From what I remember school was not a place where one could feel safe to show their vulnerability. It was a pretty competitive environment. I do recall the occasional exceptionally empathetic, patient teacher. But his or her efforts to create a “safe” learning environment were often erased by the uncaring masses (or at least that's how others seemed to me). Without a name for what I was dealing with I had no way to normalize my experience; I felt “abnormal”. Teacher's also had no way of understanding that my inattention wasn't defiance or a low IQ. They were also ill equipped to help me with my growing feelings of inadequacy and low self-esteem. I'm not a huge fan of clinical diagnoses but if there had been some recognition that every child has a learning style that is unique to them, the atmosphere of safety required for deep learning and exploration would have been somewhat achieved. The fact that I'm different from you would not have been a source of shame.
It wasn't until my early-thirties that I received my ADD diagnosis and discovered the book “You Mean I'm Not Lazy, Stupid or Crazy?”, by Kate Kelly and Peggy Ramundo, that I began to be kinder to myself about my school performance. It's takes a lot of hard personal work and patience to reign in the wild horses that are the ADD brain; or as I like to picture it, 1000 puppies running in every direction.
I find it interesting that writing this article, which initially felt like pulling teeth has actually become enjoyable for me. In fact, I just said to my wife that the next time we go to a cottage or camping I want to spend some of my time writing. This reminds me of the fact that when I was in school I excelled in subjects that I found interesting; in those areas I had no trouble keeping my focus or finishing projects. And I discovered that less interesting subjects (like math) usually just required more time, which sometimes meant failing and repeating it the following year (which was not something one was to be proud of).
This suggests that if a child's learning environment can be responsive to his unique needs and to not be forced to conform to a cookie-cutter standard, the child may be able to discover what excites him. So, learning doesn't have to be a shaming or even traumatic experience when the child doesn't “make the grade”.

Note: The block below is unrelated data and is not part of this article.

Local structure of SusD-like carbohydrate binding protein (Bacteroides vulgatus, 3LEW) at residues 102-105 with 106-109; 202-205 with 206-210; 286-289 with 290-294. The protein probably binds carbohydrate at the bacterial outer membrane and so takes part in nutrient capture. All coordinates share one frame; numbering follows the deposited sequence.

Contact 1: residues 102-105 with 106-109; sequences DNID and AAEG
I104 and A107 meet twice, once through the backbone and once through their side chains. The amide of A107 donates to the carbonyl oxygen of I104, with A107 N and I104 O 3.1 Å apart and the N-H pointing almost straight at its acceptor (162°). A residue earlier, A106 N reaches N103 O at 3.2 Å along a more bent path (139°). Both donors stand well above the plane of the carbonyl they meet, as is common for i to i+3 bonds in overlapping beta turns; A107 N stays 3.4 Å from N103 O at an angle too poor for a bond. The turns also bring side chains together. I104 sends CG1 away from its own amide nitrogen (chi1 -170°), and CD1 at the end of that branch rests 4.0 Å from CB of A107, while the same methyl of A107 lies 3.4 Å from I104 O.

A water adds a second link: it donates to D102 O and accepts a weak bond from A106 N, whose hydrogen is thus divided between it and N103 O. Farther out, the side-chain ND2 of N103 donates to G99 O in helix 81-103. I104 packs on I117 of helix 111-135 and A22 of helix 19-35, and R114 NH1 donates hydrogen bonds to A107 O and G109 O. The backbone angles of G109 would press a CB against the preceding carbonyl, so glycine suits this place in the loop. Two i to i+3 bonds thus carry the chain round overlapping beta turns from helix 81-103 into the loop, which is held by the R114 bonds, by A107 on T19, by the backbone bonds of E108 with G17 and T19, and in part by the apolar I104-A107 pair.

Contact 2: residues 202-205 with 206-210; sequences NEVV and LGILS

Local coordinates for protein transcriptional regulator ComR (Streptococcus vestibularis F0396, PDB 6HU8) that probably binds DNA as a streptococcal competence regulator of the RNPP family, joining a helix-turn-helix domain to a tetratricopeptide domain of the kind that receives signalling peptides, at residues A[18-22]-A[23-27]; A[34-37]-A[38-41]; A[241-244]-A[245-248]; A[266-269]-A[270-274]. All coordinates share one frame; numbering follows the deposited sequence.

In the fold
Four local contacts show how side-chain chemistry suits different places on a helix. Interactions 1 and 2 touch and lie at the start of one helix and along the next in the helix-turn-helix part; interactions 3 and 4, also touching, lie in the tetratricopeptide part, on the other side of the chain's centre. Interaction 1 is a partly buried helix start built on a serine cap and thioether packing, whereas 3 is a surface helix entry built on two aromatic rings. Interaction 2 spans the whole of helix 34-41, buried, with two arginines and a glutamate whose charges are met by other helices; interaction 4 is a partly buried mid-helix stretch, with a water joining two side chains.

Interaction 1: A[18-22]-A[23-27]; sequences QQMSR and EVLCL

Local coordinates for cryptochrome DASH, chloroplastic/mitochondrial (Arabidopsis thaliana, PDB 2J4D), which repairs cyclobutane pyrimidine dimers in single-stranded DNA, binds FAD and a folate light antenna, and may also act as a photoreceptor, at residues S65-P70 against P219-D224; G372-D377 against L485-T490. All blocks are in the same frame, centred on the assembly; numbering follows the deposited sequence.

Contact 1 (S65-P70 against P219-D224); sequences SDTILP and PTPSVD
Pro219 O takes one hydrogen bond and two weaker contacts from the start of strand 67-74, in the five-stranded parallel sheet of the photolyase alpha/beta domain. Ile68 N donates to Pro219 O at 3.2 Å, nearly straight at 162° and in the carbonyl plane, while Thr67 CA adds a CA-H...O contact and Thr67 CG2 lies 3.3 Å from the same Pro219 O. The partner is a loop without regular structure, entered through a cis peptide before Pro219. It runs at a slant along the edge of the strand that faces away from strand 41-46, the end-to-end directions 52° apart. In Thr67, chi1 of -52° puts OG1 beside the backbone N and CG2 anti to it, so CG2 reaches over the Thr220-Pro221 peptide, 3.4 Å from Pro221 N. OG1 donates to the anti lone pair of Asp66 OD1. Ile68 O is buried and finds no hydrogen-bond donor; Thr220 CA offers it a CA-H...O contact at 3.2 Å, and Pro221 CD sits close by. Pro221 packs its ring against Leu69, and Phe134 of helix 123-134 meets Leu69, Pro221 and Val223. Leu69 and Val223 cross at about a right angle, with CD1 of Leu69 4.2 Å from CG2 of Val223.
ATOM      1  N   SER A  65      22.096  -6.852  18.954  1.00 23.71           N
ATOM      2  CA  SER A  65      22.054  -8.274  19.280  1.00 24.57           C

Children and parents today have much more at their disposal when it comes to education and their psycho-social well-being. Teachers are trained to spot learning difficulties, schools have social workers on staff, and many programs at schools and in the community exist to support children and parents.
It makes sense that there is a part of me that becomes somewhat defiant and I get my back up at the mere mention of “Going Back To School”. I see it now as my adult self, standing up for my inner wounded child who didn't have a voice or anyone to listen and understand. All he received was criticism about how he wasn't measuring up “...never finishes anything he starts”. Perhaps not finishing things was his way of protesting the uncaring and un-creative state of the educational system. Perhaps his unfinished work can be seen as a creative act; his way of saying “I'm not going to complete this thing until you adults figure out how to teach me in a way that doesn't leave me feeling defective!”
So, on behalf of my younger self and all those who have struggled to measure up or couldn't finish what they started. I will end this article in a spirit of protest and do what my younger self did...but this time with confidence and with no fear of failure.
This last sentence will remain....